New SumoSprings for the Truck Camper Adventure Rig

Suspension issues can really take the fun out of truck camping. Most know the importance of correctly matching a truck camper with the GVWR and payload rating of a truck, but that doesn’t guarantee anything when it comes to overall ride safety and comfort of the truck. This is because a 3,000 or 4,000-pound camper can create all kinds of issues on the road, including rear sag, porpoising, and sway. And these issues can happen to any truck—big or small—even duallies. There’s no doubt about it. Correctly matching a truck camper with a truck is just phase one; phase two is getting the ride of the truck camper combo just right.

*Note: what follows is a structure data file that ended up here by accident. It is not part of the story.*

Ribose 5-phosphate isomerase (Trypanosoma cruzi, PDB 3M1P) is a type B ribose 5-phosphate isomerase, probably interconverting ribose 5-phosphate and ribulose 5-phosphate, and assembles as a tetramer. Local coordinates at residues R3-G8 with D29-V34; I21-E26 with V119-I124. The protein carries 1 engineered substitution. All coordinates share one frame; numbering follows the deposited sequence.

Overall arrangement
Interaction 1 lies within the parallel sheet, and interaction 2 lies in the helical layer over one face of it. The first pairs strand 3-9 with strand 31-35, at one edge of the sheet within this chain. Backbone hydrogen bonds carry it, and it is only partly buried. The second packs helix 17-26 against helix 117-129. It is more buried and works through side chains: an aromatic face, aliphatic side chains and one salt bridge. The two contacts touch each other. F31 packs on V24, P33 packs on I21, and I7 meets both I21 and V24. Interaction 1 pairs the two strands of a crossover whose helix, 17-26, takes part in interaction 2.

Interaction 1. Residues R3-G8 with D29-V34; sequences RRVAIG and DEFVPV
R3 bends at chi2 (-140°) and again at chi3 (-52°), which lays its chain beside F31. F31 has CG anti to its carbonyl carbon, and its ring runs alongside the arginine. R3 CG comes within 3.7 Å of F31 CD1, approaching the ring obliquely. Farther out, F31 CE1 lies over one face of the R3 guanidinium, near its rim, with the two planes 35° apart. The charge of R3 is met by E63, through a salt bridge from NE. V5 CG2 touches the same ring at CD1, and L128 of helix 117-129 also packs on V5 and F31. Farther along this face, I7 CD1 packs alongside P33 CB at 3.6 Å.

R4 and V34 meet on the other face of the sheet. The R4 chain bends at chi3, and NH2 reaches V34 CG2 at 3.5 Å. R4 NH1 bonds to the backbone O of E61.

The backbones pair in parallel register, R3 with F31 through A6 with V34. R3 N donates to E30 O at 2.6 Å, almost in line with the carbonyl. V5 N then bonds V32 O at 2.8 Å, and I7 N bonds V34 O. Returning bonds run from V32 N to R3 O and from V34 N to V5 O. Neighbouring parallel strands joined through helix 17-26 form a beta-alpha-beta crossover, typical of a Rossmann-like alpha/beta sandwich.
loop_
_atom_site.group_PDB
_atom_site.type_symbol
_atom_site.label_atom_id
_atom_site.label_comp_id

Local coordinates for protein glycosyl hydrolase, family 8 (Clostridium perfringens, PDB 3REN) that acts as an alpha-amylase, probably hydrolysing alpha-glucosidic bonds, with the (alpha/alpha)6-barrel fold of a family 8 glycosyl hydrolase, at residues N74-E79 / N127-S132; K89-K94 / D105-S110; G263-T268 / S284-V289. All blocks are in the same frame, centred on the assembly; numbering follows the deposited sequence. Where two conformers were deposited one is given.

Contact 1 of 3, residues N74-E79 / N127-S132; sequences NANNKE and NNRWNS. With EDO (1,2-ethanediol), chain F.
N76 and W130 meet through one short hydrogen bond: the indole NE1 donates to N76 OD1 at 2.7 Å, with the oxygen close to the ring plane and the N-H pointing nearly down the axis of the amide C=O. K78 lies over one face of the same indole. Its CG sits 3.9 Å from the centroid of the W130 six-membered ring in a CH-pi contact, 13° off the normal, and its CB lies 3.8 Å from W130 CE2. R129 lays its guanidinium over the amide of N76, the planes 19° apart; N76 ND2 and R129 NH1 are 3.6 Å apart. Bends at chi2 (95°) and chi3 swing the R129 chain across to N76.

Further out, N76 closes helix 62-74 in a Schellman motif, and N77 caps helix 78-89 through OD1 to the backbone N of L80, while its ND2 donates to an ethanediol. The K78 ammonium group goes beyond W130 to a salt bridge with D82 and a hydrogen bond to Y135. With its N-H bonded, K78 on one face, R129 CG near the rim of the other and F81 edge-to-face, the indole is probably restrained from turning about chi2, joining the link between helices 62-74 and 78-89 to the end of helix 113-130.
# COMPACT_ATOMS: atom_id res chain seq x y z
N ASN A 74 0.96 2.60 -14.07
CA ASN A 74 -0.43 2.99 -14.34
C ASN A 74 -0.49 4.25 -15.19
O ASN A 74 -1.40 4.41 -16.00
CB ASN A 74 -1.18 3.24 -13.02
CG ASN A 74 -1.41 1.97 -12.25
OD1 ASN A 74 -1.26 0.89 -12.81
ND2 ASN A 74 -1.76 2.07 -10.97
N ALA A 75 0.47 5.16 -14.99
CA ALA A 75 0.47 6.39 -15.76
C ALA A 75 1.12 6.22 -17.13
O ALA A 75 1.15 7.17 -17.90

Truck Camper Adventure has evaluated and rated several suspension products that address the aforementioned issues. One product that we’re currently evaluating is a patented suspension product called SumoSprings. The product is made by SuperSprings, an American company based out of Carpinteria, California. SumoSprings are different from any other suspension product that we’ve evaluated thus far. You can say they are a hybrid. On one hand, they work like a standard bump stop; on the other, like an air bag. Unlike air bags, however, compressed air isn’t needed. Instead, the air found in each SumoSpring is contained within the rubber compound itself, which consists of a proprietary closed-cell micro-cellular urethane. This durable, “closed cell” construction results in a product that is less harsh on the road than standard rubber bump stops, yet smooths out the “rough edges” of travel like a good set of air bags.